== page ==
April 19, 2024

Tesla’s “nightmare” of a first quarter will likely be followed by even more disappointment, capping months of struggles for Elon Musk’s electric vehicle maker.

The Austin, Texas-based company is largely expected to miss Wall Street’s expectations for both deliveries and revenue after three months marked by the slowed global demand for EVs and a poor performance in China. On average, analysts expect deliveries of 457,000 units.

Deutsche Bank’s Emmanuel Rosner—who rates Tesla stock as a “buy”— trimmed his delivery forecast from 427,000 units to 414,000 units and cut full-year expectations from 2.06 million units to 1.9 million units. Morgan Stanley’s Adam Jonas on Wednesday lowered his delivery estimate from 469,000 units to 425,000 units. Earlier this month, Jonas said Tesla could lose money this year.

Tesla “is a growth company with no growth,” Wells Fargo analyst Colin Langan wrote in a note to investors on March 13, downgrading the stock to the equivalent of a sell rating.

In China, where Tesla is facing off against strong local rivals like BYD and newcomers like Xiaomi, Tesla has started telling workers to lower Model Y and Model 3 production. Tesla’s deliveries in February fell 19% compared to last year, a drastic decline from sales in prior months and the company’s lowest monthly report since December 2022. Insurance data tracked by CnEVPost shows a 5% year-over-year decline in China over the past 12 weeks.

Meanwhile, in the U.S., Tesla delivered just 108,000 vehicles across January and February, according to Motor Intelligence’s estimates. That’s down from 114,000 during the same period in 2023.

Tesla has repeatedly adjusted prices in the U.S. to boost sales, slashing prices in February to make its EVs more attractive, before saying it will raise them in April to create a sense of urgency.

Earlier this week, Musk said Tesla would require employees to install and show customers how to use his company’s Full Self-Driving (FSD) driver assistance system before finalizing a delivery in North America. The company has run similar promotions to drive up sales in the past. Tesla has also promised to update FSD every two weeks.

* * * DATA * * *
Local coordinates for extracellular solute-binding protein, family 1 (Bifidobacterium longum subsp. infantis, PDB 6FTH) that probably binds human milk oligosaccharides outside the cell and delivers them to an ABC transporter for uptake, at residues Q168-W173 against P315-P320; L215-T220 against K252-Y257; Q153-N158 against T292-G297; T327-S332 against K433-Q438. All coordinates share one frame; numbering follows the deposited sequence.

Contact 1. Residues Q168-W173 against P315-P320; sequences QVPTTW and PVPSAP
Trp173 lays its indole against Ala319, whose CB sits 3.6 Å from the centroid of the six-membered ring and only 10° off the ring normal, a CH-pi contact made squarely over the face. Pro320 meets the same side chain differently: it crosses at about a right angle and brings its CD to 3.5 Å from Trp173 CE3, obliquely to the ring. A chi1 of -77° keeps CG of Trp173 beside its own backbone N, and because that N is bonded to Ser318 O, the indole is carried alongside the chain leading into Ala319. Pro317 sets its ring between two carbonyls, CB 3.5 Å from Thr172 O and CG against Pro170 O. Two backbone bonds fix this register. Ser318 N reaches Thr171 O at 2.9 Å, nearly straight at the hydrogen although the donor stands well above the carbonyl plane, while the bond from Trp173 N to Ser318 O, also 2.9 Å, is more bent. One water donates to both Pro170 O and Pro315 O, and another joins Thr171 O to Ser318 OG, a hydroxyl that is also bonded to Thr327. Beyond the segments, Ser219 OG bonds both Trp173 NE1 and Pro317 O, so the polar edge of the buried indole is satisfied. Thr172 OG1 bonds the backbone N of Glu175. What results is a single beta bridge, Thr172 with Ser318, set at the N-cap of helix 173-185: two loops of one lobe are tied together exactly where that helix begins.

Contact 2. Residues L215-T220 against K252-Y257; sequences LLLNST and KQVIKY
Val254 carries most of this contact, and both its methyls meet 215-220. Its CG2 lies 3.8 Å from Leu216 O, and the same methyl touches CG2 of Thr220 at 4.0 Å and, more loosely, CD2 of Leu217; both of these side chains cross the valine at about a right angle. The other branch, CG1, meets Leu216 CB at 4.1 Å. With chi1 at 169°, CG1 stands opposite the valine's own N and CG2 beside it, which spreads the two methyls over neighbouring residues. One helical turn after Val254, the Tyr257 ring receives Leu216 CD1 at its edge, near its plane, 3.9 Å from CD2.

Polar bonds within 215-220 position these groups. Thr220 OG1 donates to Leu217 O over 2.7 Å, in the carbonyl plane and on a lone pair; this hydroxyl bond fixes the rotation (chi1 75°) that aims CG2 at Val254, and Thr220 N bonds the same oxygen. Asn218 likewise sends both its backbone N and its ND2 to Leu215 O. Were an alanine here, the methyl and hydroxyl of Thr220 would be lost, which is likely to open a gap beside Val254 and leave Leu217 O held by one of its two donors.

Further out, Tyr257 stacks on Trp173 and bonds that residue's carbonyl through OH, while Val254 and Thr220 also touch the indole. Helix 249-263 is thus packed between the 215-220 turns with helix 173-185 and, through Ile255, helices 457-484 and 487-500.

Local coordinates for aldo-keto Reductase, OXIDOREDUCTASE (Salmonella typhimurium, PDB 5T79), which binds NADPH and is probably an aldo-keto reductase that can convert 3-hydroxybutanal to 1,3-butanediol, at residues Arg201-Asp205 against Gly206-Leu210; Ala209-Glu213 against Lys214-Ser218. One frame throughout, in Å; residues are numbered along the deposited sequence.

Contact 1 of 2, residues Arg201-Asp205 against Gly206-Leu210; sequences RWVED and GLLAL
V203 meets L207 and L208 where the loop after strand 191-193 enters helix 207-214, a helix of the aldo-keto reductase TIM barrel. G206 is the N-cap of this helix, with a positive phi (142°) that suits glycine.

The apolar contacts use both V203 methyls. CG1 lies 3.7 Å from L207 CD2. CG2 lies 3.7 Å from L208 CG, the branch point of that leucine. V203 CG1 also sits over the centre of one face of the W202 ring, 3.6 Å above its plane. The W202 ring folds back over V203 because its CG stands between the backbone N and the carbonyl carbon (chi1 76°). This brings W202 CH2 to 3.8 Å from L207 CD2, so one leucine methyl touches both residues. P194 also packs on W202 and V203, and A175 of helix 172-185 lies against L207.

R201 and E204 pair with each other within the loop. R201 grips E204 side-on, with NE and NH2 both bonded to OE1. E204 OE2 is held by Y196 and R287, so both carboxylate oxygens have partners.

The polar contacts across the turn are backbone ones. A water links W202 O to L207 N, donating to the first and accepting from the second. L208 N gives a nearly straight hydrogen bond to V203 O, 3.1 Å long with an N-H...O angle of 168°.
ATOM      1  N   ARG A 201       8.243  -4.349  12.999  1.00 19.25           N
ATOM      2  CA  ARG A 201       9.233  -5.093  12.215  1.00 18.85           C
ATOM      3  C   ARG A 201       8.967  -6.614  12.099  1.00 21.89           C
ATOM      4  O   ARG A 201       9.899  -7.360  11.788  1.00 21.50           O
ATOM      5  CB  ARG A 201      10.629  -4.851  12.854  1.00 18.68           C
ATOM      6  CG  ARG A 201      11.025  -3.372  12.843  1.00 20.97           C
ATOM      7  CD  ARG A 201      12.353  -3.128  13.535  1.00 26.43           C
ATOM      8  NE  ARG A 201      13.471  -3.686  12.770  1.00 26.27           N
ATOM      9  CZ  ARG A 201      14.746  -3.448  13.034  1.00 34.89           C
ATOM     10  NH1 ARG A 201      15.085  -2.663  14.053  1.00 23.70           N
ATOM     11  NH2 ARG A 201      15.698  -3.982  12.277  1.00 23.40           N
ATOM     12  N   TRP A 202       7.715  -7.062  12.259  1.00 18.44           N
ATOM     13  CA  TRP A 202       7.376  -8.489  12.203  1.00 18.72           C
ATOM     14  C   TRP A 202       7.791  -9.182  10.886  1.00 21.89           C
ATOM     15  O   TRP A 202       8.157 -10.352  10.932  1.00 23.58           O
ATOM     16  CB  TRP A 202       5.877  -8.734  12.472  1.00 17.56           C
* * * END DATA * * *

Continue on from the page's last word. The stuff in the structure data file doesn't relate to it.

“The mandate to demonstrate FSD as it is today, is just the latest in a long-running series of end-of-quarter stunts by Musk intended to boost deliveries and revenues,” Guidehouse Insights analyst Sam Abuelsamid told Reuters.

Production has also been tempered because of an update to the Model 3 production line at Tesla’s flagship factory in Fremont, California. An arson attack near Tesla’s Giga Berlin-Brandenburg in Germany shut down the facility for almost a week and cost the company about $1 billion.

Wedbush analyst Dan Ives, a longtime Tesla bull, cut his Tesla price target from $315 per share to $300 per share and called the situation a “nightmare.” He added that the “Tesla narrative is as negative as we have seen in the last few years.”

“For Musk this is a fork in the road time to get Tesla through this turbulent period otherwise darker days could be ahead,” Ives said.

Tesla stock has sunk almost 30% so far this year. As a result, Tesla is no longer one of the top 10 U.S. companies by market capitalization, trailing behind Visa, JPMorgan Chase, and weight-loss drug maker Novo Nordvisk.

For long stretches of the first quarter, it was the worst-performing stock in the S&P 500.

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